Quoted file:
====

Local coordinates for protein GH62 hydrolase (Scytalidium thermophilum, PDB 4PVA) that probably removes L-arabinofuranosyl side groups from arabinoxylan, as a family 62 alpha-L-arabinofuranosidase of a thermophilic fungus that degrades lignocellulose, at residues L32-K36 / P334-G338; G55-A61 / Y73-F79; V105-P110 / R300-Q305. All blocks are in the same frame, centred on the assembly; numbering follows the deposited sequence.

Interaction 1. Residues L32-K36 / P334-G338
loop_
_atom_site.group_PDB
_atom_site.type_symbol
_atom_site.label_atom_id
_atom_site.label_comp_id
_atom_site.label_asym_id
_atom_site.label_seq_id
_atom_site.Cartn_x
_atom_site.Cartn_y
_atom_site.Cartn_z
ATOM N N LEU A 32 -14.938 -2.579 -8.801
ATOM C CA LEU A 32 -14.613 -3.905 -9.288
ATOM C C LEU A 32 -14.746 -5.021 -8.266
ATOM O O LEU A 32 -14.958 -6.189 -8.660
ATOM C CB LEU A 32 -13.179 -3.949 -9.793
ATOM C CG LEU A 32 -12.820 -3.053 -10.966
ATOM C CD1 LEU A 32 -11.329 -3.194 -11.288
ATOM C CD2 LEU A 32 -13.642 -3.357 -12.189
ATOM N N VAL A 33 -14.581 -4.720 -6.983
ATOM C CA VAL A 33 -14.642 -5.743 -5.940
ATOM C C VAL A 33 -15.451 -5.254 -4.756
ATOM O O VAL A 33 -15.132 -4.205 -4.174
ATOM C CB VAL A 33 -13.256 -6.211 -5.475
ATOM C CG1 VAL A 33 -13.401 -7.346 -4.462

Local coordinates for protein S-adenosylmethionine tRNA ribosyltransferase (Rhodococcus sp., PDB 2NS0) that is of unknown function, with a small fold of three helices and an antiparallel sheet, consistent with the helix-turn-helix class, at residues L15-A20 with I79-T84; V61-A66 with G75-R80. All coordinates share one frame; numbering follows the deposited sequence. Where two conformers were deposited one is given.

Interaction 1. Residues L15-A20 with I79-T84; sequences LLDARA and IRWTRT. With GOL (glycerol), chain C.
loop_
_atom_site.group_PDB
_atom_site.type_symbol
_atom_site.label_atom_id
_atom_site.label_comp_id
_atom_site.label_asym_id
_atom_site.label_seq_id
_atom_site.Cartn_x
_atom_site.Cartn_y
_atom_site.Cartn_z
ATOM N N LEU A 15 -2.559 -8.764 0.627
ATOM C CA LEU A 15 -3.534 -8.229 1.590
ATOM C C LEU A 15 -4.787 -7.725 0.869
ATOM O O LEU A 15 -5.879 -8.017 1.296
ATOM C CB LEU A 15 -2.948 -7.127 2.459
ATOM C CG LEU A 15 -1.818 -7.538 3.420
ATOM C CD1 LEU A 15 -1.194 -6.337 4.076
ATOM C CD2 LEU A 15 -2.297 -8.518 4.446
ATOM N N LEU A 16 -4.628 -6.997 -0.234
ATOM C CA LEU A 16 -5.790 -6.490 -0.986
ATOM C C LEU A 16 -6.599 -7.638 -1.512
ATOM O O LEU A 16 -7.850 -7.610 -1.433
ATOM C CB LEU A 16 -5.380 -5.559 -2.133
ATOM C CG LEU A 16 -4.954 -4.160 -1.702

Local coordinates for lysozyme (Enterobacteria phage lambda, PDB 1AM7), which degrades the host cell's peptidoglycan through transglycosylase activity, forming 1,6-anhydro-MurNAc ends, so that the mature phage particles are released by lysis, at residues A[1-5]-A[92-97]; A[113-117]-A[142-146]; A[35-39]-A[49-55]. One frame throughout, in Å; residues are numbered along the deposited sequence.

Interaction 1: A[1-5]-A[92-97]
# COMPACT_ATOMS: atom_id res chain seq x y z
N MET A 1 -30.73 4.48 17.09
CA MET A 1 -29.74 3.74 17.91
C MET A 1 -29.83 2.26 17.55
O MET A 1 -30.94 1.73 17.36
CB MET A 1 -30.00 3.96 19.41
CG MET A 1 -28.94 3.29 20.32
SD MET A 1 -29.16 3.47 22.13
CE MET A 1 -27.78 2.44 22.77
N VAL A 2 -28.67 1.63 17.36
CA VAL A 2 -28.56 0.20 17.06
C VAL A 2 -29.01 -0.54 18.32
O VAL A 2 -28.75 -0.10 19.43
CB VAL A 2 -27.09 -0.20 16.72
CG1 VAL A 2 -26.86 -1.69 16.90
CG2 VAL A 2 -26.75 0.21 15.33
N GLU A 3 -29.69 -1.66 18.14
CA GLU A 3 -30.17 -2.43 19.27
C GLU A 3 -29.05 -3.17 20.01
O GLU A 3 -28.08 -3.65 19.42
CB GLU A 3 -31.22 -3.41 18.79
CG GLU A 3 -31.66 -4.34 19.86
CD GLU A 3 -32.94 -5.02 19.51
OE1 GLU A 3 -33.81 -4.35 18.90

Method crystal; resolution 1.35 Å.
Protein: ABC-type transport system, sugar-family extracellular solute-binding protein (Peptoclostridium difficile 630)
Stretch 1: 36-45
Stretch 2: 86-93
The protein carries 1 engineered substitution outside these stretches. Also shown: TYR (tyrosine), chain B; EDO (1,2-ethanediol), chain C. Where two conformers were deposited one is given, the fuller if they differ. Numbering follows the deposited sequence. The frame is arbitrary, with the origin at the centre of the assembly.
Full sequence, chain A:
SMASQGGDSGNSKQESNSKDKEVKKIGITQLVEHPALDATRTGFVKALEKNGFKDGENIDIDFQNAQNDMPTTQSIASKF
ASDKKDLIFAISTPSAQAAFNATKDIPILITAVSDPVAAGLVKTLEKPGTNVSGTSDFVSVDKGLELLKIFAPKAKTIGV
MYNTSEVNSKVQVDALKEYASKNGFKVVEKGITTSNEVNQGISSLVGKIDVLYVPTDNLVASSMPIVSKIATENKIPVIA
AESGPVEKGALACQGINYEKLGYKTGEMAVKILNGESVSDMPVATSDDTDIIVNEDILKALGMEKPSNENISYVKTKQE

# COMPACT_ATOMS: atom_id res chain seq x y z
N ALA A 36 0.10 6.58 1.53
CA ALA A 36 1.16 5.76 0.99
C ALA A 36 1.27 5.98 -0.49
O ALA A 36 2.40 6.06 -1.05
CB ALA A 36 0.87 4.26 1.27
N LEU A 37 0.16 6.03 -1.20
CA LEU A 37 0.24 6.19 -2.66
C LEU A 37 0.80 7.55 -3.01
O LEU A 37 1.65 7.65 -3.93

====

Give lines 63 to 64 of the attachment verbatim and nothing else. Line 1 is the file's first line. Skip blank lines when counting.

CE MET A 1 -27.78 2.44 22.77
N VAL A 2 -28.67 1.63 17.36